1010 User Guide

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Getting Started

Welcome to the 1010 user guide! In order to get started, make sure you have the following hardware on hand:

  • 1010 Phidget InterfaceKit
  • USB cable and computer
  • breadboard/prototyping board
  • something to use with the 1010 (e.g. LEDs, switches, analog sensors, etc.)


Next, you will need to connect the pieces:

1010 0 Connecting The Hardware.jpg
  1. Plug the 1010 into the prototyping board.
  2. Connect any/all test hardware to the 1010. View the pinout in the technical section for help.
  3. Connect the 1010 to the computer using the USB cable.


Now that you have everything together, let's start using the 1010!


Using the 1010

Phidget Control Panel

In order to demonstrate the functionality of the 1010, the Phidget Control Panel running on a Windows machine will be used.


The Phidget Control Panel is available for use on both macOS and Windows machines.

Windows

To open the Phidget Control Panel on Windows, find the Ph.jpg icon in the taskbar. If it is not there, open up the start menu and search for Phidget Control Panel

Windows PhidgetTaskbar.PNG

macOS

To open the Phidget Control Panel on macOS, open Finder and navigate to the Phidget Control Panel in the Applications list. Double click on the Ph.jpg icon to bring up the Phidget Control Panel.


For more information, take a look at the getting started guide for your operating system:


Linux users can follow the getting started with Linux guide and continue reading here for more information about the 1010.

First Look

After plugging the 1010 into your computer and opening the Phidget Control Panel, you will see something like this:

1010 Panel.jpg


The Phidget Control Panel will list all connected Phidgets and associated objects, as well as the following information:

  • Serial number: allows you to differentiate between similar Phidgets.
  • Channel: allows you to differentiate between similar objects on a Phidget.
  • Version number: corresponds to the firmware version your Phidget is running. If your Phidget is listed in red, your firmware is out of date. Update the firmware by double-clicking the entry.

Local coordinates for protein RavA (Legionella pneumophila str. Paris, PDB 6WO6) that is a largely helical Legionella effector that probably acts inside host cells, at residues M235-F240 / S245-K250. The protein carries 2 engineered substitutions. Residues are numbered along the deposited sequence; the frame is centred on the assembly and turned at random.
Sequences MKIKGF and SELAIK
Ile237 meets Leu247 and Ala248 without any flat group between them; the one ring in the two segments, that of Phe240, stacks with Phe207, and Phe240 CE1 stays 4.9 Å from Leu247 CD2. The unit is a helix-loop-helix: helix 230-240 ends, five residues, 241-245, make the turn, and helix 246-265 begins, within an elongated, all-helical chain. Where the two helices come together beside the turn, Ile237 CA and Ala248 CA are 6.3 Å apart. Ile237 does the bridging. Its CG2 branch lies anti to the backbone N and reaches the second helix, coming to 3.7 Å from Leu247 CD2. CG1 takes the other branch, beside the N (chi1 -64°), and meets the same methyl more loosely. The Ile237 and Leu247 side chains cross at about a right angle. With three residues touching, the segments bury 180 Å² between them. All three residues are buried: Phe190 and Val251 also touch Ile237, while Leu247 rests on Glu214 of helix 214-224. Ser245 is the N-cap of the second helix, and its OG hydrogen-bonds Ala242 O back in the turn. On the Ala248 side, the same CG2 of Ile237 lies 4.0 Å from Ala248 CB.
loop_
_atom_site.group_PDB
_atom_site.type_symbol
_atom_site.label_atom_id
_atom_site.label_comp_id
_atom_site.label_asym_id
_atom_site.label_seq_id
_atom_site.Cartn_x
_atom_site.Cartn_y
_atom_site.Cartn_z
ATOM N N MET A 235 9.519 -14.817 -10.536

The Phidget Control Panel can also be used to test your device. Double-clicking on an object will open an example.

Voltage Input

Double-click on a Voltage Input object in order to run the example:

1010 1018 1019 VoltageInputSensor Example.jpg


General information about the selected object will be displayed at the top of the window. You can also experiment with the following functionality:

  • Modify the change trigger and/or data interval value by dragging the sliders. For more information on these settings, see the data interval/change trigger page.
  • If you have an analog sensor connected that you bought from us, you can select it from the Sensor Type drop-down menu. The example will then convert the voltage into a more meaningful value based on your sensor, with units included, and display it beside the Sensor Value label. Converting voltage to a Sensor Value is not specific to this example, it is handled by the Phidget libraries, with functions you have access to when you begin developing!


For more information about Voltage Inputs, check out the Voltage Input Primer.

Voltage Ratio Input

Double-click on a Voltage Ratio Input object in order to run the example:

1010 1018 1019 VoltageRatioSensor Example.jpg


General information about the selected object will be displayed at the top of the window. You can also experiment with the following functionality:

  • The voltage ratio is reported in Volts per Volt. For example, if the Phidget is providing 5V and the sensor is sending back 2.5V, the ratio will be 0.5V/V.
  • Modify the change trigger and/or data interval value by dragging the sliders. For more information on these settings, see the data interval/change trigger page.